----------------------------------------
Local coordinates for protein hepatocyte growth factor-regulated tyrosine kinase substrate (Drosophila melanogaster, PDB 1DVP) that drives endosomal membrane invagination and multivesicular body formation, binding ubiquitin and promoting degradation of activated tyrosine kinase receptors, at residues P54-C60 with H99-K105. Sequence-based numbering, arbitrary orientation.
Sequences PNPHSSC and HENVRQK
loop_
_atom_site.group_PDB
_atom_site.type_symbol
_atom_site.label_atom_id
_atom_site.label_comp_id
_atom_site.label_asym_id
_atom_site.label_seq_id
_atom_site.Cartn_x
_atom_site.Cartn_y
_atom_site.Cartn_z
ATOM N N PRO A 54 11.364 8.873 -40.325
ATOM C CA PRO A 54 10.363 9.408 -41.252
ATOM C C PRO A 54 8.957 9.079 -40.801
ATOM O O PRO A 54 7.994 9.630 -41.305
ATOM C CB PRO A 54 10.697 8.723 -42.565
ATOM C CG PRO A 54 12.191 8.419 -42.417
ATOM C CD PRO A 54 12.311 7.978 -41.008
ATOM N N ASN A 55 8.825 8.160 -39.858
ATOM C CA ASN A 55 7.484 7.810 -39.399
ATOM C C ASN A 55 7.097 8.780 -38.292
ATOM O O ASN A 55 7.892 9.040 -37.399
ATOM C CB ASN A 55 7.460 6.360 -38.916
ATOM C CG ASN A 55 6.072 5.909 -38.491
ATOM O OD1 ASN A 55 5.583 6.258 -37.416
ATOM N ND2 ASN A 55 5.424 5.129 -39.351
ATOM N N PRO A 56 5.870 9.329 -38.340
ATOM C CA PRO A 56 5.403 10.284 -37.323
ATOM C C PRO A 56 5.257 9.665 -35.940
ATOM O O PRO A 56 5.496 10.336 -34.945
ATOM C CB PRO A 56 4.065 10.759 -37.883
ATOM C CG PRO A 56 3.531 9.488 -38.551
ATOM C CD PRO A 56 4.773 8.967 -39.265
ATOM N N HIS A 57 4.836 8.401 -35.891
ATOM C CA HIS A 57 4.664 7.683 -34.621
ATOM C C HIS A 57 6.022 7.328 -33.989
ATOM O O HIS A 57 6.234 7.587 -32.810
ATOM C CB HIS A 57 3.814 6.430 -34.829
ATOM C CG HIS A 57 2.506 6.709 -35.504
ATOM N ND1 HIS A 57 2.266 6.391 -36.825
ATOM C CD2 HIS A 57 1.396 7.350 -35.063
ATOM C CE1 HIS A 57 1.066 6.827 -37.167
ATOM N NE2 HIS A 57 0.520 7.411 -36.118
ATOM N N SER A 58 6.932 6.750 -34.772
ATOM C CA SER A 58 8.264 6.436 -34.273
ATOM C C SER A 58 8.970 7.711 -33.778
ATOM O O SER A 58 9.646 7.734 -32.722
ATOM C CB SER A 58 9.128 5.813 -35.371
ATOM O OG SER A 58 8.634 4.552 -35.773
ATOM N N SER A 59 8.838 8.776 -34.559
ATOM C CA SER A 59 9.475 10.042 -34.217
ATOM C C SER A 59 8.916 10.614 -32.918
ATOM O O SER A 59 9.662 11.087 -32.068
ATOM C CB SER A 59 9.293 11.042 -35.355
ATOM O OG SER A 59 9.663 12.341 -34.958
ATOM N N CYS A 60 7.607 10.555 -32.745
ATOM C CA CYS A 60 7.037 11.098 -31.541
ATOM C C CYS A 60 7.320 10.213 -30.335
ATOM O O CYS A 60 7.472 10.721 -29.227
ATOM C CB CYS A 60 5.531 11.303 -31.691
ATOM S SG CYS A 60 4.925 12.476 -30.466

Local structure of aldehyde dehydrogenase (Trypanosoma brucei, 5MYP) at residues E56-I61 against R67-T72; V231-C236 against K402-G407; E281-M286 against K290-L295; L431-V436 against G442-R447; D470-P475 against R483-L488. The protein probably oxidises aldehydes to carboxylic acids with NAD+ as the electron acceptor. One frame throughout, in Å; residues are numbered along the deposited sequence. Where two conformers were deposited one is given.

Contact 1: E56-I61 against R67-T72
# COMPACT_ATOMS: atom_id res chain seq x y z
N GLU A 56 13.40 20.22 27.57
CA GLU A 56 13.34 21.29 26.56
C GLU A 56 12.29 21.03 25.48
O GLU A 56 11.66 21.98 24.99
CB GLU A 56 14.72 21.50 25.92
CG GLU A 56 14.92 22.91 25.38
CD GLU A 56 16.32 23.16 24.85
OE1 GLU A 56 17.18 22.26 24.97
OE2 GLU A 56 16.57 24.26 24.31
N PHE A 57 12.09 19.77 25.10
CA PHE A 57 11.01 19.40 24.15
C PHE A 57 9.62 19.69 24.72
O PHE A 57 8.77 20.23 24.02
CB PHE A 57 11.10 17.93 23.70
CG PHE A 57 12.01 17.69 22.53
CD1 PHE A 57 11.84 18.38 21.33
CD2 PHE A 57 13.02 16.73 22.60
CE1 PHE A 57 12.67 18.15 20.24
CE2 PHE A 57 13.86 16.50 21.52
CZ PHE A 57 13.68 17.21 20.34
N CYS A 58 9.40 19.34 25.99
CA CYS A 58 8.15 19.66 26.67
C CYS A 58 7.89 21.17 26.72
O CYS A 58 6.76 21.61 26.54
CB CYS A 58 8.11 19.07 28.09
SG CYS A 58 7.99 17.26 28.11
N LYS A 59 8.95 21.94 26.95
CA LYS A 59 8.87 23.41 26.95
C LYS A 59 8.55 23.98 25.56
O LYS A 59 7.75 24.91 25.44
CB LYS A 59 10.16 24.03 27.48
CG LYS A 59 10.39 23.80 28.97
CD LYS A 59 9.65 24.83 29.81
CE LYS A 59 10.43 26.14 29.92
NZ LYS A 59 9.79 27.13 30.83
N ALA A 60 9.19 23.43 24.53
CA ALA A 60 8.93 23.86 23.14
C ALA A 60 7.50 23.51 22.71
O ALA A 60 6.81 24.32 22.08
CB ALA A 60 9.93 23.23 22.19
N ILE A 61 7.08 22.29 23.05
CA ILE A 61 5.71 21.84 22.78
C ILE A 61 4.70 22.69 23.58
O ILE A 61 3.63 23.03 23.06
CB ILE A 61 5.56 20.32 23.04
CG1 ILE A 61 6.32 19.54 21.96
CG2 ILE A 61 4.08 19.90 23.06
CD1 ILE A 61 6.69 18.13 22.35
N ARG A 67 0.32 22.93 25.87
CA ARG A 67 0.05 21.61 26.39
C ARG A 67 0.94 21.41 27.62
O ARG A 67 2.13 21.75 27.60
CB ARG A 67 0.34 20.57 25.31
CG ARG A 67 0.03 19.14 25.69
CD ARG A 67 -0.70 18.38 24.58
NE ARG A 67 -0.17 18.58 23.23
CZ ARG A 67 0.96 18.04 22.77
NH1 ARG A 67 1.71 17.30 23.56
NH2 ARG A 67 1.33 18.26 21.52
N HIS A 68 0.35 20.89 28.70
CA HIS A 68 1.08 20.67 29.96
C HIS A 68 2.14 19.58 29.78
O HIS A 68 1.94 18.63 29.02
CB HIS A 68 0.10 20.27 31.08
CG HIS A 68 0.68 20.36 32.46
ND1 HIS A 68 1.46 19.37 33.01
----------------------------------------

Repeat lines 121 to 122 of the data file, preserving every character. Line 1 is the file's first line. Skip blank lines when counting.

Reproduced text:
NE ARG A 67 -0.17 18.58 23.23
CZ ARG A 67 0.96 18.04 22.77